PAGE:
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Covestro recycled materials will flourish with CMF design

Covestro will improve the use of recycled plastic in the perspective of CMF together with Tsinghua University.

Emre Yolerihttps://www.textilegence.com
After completing his high school education in College St.Vincent in Belgium, Emre Yoleri returned to Turkey and has begun his university education at Gazi University, Department of Labor Economics and Industrial Relations. He left this department and completed Eskişehir Anadolu University Faculty of Business Administration. He is currently pursuing an MBA at Bahçeşehir University. Emre began his career in 2005 working in customer relationship, strategy planning and reporting departments in public and private sector companies and managed several projects. Yoleri has been working in international relations, project development, organization and writing at NEFA PR agency since 2015.

The issue of sustainability is at the forefront of the agenda of the textile industry, which is one of the sectors that cause the most environmental pollution. While recycling technologies developed in the context of the circular economy are realized rapidly, new methods may be insufficient in terms of aesthetics in the textile sector, where visuality is at the forefront. Aiming to find solutions in this regard, Covestro announced that it has cooperated with the prestigious Tsinghua University at the Design Shanghai 2021. The firm is teaming up with the Colour and Imaging Institute at the university’s Arts and Science Research Centre to conduct a study on sustainable materials from the CMF (Colour, Material and Finish) perspective.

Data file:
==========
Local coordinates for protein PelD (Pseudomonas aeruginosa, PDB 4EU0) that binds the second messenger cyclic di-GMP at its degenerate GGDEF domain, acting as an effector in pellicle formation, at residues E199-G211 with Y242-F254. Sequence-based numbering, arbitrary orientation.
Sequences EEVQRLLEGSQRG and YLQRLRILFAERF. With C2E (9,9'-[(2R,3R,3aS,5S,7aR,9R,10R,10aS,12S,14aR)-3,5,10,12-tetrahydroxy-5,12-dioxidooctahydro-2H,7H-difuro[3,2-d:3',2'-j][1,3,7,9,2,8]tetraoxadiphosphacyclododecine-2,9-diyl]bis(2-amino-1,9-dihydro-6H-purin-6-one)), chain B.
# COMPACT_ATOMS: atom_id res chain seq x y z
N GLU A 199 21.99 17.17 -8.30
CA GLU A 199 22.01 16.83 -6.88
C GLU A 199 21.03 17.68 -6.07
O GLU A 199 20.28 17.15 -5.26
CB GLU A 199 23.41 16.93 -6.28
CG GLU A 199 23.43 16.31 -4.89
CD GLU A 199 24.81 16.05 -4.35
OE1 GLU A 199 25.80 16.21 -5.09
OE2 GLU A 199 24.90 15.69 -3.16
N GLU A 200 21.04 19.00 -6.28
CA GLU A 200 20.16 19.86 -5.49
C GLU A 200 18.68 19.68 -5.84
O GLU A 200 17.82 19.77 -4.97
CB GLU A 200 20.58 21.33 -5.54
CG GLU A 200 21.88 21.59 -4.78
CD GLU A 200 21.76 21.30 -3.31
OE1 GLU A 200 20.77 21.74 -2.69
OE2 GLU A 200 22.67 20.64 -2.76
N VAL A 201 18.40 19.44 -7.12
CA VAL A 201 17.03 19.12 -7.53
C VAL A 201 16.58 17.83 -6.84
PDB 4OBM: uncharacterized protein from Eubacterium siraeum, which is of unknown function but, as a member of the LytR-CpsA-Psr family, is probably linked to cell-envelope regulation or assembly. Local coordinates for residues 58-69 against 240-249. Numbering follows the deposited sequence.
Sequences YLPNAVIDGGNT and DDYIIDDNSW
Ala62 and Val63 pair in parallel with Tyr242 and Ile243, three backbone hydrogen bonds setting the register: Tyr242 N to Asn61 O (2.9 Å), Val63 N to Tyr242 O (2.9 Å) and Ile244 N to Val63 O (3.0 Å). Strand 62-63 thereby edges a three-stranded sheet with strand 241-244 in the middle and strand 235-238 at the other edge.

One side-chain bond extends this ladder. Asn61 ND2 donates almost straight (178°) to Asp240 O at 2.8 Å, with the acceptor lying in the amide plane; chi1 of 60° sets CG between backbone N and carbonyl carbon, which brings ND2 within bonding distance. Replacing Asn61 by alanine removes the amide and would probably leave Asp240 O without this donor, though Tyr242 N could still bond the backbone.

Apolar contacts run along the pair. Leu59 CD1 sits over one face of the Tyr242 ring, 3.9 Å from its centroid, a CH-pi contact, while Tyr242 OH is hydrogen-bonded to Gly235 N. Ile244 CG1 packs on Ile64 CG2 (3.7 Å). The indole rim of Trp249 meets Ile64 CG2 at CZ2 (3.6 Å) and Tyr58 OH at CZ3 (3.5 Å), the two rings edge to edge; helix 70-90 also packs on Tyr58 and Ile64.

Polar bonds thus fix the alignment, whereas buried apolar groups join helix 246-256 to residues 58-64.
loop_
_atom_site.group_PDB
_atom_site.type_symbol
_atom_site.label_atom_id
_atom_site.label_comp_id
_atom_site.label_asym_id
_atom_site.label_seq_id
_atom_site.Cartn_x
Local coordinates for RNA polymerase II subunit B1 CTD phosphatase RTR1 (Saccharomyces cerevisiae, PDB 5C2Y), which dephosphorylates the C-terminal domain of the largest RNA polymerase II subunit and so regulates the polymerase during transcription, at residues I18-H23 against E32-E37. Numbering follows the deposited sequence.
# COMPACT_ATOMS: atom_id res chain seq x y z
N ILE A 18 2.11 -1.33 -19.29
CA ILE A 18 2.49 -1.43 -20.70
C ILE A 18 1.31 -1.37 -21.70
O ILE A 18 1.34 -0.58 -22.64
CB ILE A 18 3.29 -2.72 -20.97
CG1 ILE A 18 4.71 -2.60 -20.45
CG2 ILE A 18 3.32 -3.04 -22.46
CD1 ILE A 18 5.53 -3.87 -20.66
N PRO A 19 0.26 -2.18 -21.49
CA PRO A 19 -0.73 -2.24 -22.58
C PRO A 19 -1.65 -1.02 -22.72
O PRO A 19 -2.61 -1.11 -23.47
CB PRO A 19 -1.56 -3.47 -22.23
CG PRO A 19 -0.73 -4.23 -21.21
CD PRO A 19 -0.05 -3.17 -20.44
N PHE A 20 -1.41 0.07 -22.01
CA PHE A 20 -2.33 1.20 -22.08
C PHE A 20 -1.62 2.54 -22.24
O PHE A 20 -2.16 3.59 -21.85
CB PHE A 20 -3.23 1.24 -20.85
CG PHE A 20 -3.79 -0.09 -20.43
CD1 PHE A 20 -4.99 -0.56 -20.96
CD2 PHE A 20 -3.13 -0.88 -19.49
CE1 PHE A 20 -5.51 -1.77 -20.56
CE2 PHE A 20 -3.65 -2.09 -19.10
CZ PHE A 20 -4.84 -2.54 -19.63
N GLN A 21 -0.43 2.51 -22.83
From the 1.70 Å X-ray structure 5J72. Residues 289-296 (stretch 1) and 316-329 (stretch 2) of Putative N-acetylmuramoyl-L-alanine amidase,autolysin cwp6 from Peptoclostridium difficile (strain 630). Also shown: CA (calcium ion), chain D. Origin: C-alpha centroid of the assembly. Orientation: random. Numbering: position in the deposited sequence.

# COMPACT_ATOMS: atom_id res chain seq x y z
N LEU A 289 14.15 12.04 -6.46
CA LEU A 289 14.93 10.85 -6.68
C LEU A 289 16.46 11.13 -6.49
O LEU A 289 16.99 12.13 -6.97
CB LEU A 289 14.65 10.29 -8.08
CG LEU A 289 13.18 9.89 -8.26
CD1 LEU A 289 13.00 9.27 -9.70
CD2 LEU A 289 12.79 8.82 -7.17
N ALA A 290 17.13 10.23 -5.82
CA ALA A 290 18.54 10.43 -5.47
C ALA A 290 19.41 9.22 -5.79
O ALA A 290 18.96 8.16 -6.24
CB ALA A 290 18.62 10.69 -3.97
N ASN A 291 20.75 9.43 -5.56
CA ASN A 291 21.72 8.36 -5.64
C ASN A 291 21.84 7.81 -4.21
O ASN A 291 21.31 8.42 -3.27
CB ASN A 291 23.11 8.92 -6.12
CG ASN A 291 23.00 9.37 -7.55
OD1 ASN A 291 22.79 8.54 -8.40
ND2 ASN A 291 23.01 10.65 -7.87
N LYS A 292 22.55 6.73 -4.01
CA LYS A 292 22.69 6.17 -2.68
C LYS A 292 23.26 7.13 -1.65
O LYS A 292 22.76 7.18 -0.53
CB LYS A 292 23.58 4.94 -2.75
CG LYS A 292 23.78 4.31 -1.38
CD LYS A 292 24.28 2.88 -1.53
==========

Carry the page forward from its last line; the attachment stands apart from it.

The experimental research project aims to integrate aesthetic CMF design into Covestro’s portfolio of more sustainable polycarbonate materials, while promoting a design approach that combines aesthetics and circular design. As part of the multi-phase project, Tsinghua’s Art and Science Research Centre’s Colour and Imaging Institute will benefit from the consumer surveys, expert interviews, Big Data mining and design industry research to explore design pathways and inspiration for the CMF design of Covestro’s recycled polycarbonate plastics.

“Circular design and aesthetic design should unite for a complete circular economy”

Covestro Polycarbonates Segment Vice President and Global Head of Colour and Design (CMF) Dr. Christopher Stillings said the environmental benefits and technical performance of recycled plastics have been widely researched. Stillings highlighted the need for additional research into the sensory properties of these materials and how people experience and appreciate them emotionally and sustainably.

Stating that these insights will help them learn how to differentiate materials from the perspective of CMF, Stillings continued his words as follows; “They will also contribute to business success and the adoption of recycled plastics. To achieve a full circular economy, we need to create synergies between circular design and aesthetic design. This means: to innovate in materials, services and business models”.

Covestro recycled materials will flourish with CMF design
Covestro recycled materials will flourish with CMF design

Covestro takes a holistic approach to sustainable solutions

Roy Cheung, Head of Sustainability Solutions, Covestro Polycarbonates segment, argued that the industry should not only consider the technical and environmental performance of recycled materials. At the same time, when it comes to sustainability, Cheung emphasized that it should be ensured that these evoke an emotional reaction in consumers; “At Covestro, we take a holistic approach to our sustainability solutions by finding the right balance between the aesthetics, functionality and environmental footprint of sustainable material solutions”.

An Asia-Pacific centred approach combining circular and aesthetic design

Deputy Director and Executive Director of the Colour and Imaging Institute at Tsinghua University, Art and Science Research Centre, Song Wenwen said that this project is a challenging, science-based and consumer-cantered design process that aims to give consumers visual and tactile impressions and tell stories about sustainability through aesthetic design. Stating that they want to achieve results in China that meet the needs of consumers worldwide for more sustainable materials, Wenwen indicated that the aim of this collaboration is to promote an Asia-Pacific-based approach that combines circular and aesthetic design and can be applied in other regions.

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